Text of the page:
Intel Rumoured To Be Considering big/LITTLE x86 Cores
Samuel Wan / 6 months ago
Intel Rumours For big.LITTLE Surface Again
Over the past decade, there has been a long-term drive to improve efficiency. Both AMD and in particular, Intel, have made massive improvements to their x86 CPUs. Intel has focused on cutting power for their Core series to the point that some users complain about the focus. According to a new rumour, Intel may be making a massive shift in their approach to power saving. The new rumour suggests that Intel may introduce big.LITTLE for their mainstream x86 cores.
Right now, Intel has their x86 lineup split between the Core and Atom series. This is due to the power efficiency requirements of mobile devices, This gives Atom a niche where Core cannot really go. So far, mobile devices using Core CPUs have relied on improvements to the design itself. While Intel has done a stellar job, there is only so far it can go. This is where big.LITTLE comes in with Tiger Lake. According to the rumour, Tiger Lake will use the same design as Lakefield. Lakefield is rumoured to pair Atom and Core CPUs together for mobile chips.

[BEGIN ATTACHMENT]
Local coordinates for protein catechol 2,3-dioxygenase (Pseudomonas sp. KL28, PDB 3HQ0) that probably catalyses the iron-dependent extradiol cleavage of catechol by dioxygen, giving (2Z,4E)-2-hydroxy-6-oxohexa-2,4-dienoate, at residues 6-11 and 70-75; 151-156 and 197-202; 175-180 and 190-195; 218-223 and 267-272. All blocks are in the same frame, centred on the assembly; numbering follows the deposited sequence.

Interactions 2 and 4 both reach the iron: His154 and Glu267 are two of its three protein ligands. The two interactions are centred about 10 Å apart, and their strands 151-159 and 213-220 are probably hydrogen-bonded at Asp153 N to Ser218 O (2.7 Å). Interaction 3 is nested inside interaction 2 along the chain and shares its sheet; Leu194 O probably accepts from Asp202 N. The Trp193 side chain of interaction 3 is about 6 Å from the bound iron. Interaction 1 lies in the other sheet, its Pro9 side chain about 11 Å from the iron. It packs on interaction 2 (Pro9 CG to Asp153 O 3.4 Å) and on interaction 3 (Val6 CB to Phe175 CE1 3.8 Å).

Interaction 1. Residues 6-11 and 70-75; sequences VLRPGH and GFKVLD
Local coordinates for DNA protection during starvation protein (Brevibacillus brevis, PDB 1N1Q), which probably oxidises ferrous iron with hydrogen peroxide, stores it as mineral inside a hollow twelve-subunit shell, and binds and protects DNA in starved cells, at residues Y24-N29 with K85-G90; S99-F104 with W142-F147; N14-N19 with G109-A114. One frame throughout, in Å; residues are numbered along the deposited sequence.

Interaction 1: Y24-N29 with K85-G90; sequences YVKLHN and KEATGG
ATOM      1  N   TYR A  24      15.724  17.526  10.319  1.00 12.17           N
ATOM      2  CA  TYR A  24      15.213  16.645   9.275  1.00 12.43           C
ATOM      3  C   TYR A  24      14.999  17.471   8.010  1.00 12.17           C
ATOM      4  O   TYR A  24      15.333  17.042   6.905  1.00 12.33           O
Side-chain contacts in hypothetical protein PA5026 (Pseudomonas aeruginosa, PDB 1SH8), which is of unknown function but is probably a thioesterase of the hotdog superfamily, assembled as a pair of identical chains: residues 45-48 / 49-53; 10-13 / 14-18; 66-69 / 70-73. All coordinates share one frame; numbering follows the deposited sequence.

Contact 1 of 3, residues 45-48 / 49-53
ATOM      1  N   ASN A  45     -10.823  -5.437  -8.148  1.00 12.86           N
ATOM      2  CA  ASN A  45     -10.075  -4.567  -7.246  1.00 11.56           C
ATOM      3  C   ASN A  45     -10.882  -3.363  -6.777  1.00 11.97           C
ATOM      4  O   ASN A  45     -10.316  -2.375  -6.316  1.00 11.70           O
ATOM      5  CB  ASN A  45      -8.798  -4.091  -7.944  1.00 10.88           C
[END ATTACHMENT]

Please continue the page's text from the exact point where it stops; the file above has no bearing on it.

Any big.LITTLE Implementation Years Away
The idea for big.LITTLE comes from ARM to improve efficiency. Instead of having one design be both powerful and efficient, two different designs are used. One handles the heavy workloads while the more efficient one runs the rest of the time. This allows more specialised cores, boosting performance and efficiency. Intel has thus far shunned this method with a jack of all trades design. The rumour for Lakefield makes sense however as mobile devices benefit the most from improved efficiency.
The real kicker to this rumour is that Tiger Lake will also get this design change. That would be a massive shift in design for the desktop and enterprise market. These markets generally don’t require the most efficient CPUs, prizing performance above all. However, there are some benefits. It would allow Intel to have a uniform platform and having a stronger presence against ARM in mobile. Enterprises and data centres may also welcome any power savings as well. For now, we can only wait and see what will happen. Either way, it is still likely a few years down the road.